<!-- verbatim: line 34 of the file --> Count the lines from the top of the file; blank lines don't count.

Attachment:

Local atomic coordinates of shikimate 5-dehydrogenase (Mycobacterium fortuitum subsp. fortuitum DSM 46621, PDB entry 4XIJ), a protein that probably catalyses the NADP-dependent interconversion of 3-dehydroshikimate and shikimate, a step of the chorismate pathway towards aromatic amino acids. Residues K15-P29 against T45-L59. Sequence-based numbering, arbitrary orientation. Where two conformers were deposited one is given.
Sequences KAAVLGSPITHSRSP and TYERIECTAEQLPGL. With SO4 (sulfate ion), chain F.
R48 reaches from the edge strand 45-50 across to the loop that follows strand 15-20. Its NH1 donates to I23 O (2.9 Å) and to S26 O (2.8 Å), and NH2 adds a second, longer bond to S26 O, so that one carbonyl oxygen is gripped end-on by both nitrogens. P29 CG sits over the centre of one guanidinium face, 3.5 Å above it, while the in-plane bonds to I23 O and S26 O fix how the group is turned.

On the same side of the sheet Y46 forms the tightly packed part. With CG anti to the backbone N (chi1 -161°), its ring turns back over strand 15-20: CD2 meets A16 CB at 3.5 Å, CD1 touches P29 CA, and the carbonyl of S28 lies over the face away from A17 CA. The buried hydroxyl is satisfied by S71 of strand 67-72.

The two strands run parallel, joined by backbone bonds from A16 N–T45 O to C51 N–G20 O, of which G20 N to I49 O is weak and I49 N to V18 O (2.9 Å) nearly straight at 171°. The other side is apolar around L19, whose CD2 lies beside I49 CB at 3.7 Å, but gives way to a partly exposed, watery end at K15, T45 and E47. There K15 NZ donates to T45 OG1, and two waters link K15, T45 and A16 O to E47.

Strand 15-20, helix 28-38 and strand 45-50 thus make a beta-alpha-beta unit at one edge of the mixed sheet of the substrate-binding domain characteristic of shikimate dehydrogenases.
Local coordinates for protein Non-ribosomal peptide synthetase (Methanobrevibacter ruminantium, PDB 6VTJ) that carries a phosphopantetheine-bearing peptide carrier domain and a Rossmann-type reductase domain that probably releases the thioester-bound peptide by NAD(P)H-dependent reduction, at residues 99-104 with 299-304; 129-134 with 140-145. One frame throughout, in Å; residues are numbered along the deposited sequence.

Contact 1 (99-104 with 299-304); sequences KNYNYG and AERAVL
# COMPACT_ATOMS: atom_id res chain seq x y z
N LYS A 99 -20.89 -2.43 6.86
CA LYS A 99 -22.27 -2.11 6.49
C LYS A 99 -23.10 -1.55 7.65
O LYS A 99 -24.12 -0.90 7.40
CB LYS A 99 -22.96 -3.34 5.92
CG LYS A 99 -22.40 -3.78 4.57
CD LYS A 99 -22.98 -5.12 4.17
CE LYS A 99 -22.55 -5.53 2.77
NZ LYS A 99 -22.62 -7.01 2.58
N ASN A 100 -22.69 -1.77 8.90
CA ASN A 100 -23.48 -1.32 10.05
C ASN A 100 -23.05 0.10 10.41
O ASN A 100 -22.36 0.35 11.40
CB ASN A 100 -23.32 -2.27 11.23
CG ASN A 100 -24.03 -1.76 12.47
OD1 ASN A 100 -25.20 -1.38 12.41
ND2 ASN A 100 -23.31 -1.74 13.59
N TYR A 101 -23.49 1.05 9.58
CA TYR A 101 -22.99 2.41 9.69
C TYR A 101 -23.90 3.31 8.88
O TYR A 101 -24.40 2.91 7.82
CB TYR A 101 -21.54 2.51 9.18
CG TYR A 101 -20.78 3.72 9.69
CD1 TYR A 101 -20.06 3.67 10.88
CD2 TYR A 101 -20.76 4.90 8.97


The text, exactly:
CD2 TYR A 101 -20.76 4.90 8.97